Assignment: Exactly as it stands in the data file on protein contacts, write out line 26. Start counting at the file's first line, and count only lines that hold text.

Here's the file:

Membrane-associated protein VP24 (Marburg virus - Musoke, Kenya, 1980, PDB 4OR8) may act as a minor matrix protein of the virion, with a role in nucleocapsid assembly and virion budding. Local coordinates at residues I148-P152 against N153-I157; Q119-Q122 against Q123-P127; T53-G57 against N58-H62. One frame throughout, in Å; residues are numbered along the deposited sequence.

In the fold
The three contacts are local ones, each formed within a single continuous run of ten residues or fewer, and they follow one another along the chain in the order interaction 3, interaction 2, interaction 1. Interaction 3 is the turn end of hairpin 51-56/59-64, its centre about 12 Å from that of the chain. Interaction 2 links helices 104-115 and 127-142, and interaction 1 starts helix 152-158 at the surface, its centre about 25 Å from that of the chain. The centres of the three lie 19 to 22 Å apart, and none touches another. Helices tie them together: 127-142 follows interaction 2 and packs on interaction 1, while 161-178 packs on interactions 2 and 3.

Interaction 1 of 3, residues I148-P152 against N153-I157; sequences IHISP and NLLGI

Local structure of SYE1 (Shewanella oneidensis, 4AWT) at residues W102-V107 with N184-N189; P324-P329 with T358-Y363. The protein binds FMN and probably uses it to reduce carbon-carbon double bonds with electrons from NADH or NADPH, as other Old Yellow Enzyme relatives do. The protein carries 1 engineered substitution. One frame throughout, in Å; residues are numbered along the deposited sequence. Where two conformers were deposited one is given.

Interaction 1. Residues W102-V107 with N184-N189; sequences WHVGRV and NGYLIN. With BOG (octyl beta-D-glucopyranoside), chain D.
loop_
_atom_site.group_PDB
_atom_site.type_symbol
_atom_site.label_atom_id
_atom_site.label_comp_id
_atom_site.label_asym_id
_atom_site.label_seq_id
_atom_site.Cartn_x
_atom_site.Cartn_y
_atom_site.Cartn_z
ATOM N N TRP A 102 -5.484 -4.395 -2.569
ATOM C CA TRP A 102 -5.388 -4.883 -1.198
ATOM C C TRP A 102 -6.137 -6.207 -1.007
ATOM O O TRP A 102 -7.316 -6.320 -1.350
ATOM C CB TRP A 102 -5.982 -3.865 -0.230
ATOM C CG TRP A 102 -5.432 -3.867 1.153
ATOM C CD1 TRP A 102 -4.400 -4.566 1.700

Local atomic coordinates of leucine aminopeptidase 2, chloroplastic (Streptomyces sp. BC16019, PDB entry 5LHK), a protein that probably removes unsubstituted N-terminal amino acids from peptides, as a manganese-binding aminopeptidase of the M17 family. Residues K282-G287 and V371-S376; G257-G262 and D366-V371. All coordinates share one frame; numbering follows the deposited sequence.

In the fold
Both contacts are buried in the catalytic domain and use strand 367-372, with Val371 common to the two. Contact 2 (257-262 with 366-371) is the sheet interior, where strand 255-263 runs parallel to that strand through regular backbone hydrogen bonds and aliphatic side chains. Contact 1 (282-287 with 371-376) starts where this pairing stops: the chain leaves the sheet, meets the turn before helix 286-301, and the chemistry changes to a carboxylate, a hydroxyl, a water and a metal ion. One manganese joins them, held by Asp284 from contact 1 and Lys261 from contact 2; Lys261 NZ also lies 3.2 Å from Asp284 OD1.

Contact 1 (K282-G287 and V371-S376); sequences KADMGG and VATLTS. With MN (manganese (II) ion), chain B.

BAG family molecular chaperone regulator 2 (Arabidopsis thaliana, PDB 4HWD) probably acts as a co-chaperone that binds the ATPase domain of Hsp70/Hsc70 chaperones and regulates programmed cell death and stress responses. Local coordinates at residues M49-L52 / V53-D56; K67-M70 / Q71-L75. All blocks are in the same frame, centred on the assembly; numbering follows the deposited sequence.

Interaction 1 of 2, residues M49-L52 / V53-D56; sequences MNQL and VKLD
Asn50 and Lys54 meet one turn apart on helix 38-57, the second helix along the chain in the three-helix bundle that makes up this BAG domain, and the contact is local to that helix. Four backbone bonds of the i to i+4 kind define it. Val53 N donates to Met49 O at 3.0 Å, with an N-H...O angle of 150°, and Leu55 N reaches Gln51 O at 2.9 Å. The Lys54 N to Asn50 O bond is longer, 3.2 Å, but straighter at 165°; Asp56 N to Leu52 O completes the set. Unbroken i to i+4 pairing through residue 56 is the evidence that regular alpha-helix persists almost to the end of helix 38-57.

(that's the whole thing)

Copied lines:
Both contacts are buried in the catalytic domain and use strand 367-372, with Val371 common to the two. Contact 2 (257-262 with 366-371) is the sheet interior, where strand 255-263 runs parallel to that strand through regular backbone hydrogen bonds and aliphatic side chains. Contact 1 (282-287 with 371-376) starts where this pairing stops: the chain leaves the sheet, meets the turn before helix 286-301, and the chemistry changes to a carboxylate, a hydroxyl, a water and a metal ion. One manganese joins them, held by Asp284 from contact 1 and Lys261 from contact 2; Lys261 NZ also lies 3.2 Å from Asp284 OD1.